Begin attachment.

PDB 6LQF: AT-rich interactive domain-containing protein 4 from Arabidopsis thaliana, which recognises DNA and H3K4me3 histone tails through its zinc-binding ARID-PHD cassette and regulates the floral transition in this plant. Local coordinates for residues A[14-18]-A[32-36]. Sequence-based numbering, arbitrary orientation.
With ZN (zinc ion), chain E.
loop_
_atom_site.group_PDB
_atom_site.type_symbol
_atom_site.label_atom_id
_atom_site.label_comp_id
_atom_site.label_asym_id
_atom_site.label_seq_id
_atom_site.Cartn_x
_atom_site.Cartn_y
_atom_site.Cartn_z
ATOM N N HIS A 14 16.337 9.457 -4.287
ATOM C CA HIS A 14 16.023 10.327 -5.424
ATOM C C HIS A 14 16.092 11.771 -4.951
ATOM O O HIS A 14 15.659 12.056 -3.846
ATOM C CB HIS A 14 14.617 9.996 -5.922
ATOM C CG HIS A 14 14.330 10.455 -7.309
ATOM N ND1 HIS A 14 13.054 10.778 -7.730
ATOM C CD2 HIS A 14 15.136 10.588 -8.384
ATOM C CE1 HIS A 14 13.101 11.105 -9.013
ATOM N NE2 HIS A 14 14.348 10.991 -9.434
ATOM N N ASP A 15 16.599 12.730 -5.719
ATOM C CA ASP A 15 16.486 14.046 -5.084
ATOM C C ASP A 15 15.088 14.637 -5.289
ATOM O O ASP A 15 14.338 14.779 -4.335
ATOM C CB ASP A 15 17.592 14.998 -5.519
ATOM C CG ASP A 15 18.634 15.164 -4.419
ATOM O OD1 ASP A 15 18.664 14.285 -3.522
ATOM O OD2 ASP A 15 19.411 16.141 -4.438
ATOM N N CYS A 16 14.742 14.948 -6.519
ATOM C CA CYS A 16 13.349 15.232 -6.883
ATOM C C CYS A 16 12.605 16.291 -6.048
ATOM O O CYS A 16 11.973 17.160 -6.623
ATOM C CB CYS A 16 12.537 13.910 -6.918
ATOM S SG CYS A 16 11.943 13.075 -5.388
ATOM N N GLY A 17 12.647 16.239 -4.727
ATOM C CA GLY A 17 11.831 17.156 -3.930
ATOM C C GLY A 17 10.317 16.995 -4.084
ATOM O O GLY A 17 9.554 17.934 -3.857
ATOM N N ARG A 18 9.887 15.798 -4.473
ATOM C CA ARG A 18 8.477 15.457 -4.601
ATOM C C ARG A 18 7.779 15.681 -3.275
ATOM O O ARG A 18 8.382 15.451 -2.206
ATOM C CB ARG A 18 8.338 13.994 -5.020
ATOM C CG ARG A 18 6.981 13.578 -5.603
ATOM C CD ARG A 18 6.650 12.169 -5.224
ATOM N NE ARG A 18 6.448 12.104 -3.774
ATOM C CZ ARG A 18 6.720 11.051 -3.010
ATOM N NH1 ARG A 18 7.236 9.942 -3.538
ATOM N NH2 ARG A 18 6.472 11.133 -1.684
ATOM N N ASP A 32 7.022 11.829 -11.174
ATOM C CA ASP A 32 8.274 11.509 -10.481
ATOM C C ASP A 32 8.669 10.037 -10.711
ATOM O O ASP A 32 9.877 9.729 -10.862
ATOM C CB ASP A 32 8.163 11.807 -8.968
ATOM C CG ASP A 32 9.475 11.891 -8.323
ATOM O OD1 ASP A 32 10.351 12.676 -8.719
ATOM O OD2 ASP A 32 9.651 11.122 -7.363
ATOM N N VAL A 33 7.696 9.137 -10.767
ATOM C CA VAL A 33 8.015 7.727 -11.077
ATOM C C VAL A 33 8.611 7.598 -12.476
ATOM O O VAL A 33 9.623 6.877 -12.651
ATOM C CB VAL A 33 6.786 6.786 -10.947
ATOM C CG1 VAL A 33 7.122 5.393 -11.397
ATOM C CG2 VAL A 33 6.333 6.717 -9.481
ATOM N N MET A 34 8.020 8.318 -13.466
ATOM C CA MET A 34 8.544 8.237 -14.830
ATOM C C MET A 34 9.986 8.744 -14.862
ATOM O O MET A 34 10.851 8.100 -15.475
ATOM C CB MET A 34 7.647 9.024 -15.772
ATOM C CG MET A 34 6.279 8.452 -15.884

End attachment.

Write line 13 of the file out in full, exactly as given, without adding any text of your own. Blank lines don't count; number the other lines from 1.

ATOM N N HIS A 14 16.337 9.457 -4.287